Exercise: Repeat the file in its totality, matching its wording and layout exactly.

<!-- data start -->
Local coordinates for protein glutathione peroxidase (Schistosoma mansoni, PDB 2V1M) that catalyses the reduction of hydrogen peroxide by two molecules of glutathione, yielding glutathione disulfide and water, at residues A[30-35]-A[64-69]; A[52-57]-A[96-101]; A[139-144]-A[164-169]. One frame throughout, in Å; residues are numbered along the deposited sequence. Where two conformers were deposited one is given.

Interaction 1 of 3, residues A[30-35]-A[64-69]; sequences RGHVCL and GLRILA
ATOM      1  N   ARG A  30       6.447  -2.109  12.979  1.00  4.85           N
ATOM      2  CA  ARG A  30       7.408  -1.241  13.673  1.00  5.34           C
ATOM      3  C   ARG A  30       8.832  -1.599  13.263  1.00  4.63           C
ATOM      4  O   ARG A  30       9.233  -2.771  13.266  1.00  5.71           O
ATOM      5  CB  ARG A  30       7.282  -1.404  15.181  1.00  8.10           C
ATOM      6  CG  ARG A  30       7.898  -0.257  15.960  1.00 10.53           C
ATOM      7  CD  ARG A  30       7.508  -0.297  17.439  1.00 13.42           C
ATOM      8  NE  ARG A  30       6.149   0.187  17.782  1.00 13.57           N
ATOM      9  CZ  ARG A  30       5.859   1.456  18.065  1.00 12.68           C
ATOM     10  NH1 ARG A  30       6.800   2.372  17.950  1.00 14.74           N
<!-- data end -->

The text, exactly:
Local coordinates for protein glutathione peroxidase (Schistosoma mansoni, PDB 2V1M) that catalyses the reduction of hydrogen peroxide by two molecules of glutathione, yielding glutathione disulfide and water, at residues A[30-35]-A[64-69]; A[52-57]-A[96-101]; A[139-144]-A[164-169]. One frame throughout, in Å; residues are numbered along the deposited sequence. Where two conformers were deposited one is given.

Interaction 1 of 3, residues A[30-35]-A[64-69]; sequences RGHVCL and GLRILA
ATOM      1  N   ARG A  30       6.447  -2.109  12.979  1.00  4.85           N
ATOM      2  CA  ARG A  30       7.408  -1.241  13.673  1.00  5.34           C
ATOM      3  C   ARG A  30       8.832  -1.599  13.263  1.00  4.63           C
ATOM      4  O   ARG A  30       9.233  -2.771  13.266  1.00  5.71           O
ATOM      5  CB  ARG A  30       7.282  -1.404  15.181  1.00  8.10           C
ATOM      6  CG  ARG A  30       7.898  -0.257  15.960  1.00 10.53           C
ATOM      7  CD  ARG A  30       7.508  -0.297  17.439  1.00 13.42           C
ATOM      8  NE  ARG A  30       6.149   0.187  17.782  1.00 13.57           N
ATOM      9  CZ  ARG A  30       5.859   1.456  18.065  1.00 12.68           C
ATOM     10  NH1 ARG A  30       6.800   2.372  17.950  1.00 14.74           N